The sea ice extent typically reaches the critical minimum in the Arctic during the month of September and so far this season we could be headed for another record low minimum.
New research from Stroeve et al. (2012) compared the observed 1979-2011 September ice extent trend for the Arctic against projected trends for the same period from the next generation of computer models in the World Climate Research Programme Coupled Model Intercomparison Project Phase 3 (CMIP3). These models were used in the 4th assessment report of the IPCC in 2007.
As you can see from the National Snow and Ice Data Center image below, the modeled ice extent anomaly trends are for the most part underestimating the actual observed downward trend. (images courtesy of the NSIDC)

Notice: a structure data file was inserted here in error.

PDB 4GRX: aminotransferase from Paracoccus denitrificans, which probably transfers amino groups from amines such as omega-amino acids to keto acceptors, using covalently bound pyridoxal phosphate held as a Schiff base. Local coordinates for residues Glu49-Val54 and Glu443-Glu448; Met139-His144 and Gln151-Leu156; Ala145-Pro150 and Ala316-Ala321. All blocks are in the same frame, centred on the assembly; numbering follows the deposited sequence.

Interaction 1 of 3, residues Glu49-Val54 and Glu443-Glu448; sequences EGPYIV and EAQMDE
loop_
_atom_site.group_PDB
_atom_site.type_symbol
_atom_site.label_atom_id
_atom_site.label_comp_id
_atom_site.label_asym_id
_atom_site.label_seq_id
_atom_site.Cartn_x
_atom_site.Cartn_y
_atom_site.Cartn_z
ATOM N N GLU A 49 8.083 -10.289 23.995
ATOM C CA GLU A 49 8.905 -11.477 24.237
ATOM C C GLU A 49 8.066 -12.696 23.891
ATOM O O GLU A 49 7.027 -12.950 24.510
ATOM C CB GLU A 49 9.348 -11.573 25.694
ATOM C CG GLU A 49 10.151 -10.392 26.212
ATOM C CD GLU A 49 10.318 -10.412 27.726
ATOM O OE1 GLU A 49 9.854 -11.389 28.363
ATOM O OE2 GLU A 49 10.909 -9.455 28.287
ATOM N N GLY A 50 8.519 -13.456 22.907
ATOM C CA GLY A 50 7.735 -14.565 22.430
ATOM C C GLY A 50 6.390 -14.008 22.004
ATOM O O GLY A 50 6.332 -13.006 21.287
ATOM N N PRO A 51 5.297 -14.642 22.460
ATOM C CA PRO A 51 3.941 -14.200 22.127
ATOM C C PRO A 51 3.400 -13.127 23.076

Arctic sea ice volume update.........
The estimated volume of sea ice in the Arctic from the Polar Science Center at the University of Washington is also possibly headed for another record low. Volume measurements are a better overall indicator of the sea ice health compared to the extent. (images courtesy of Pan-Arctic Ice Ocean Modeling and Assimilation System and the University of Washington)
Arctic sea ice clearly getting younger and thinner.
Hard to believe if you live in North America, but November 2013 was the warmest November on record globally.
Frequent logging and deforestation in high latitude regions where snowfall is common and timber activity is low may actually provide better climatic benefits...
A particular climate geoengineering effort to reduce the amount of sunlight might not work out.....
Understanding the climate model.
A look at the model projected long-term changes in global temperatures and precipitation based on a combination of four greenhouse gas emission scenarios.